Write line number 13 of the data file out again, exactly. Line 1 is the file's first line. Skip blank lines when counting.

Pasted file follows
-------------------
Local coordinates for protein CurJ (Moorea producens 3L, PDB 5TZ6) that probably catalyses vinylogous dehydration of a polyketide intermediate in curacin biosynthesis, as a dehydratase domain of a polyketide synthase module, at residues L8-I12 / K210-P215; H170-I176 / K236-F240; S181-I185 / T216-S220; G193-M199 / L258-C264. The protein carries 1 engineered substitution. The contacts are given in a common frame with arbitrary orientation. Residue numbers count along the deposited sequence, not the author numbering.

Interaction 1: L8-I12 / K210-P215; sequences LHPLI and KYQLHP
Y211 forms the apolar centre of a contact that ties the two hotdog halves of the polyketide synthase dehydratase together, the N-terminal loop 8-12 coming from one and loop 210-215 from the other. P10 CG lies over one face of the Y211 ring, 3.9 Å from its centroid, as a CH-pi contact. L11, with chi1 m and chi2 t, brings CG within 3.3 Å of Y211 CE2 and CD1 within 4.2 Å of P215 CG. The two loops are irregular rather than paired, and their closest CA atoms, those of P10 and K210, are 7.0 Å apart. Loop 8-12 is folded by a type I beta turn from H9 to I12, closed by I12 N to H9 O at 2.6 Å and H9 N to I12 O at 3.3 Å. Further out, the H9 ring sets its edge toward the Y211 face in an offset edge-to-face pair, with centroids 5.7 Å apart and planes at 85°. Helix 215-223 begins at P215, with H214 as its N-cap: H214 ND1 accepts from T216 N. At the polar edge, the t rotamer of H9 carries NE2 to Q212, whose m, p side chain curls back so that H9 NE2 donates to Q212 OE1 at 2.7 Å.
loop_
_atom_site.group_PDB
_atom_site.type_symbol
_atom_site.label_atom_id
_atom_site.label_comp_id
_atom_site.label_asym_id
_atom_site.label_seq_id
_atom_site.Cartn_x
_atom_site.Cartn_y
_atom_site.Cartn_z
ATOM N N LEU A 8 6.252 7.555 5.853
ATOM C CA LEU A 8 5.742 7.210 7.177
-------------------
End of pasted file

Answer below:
_atom_site.Cartn_z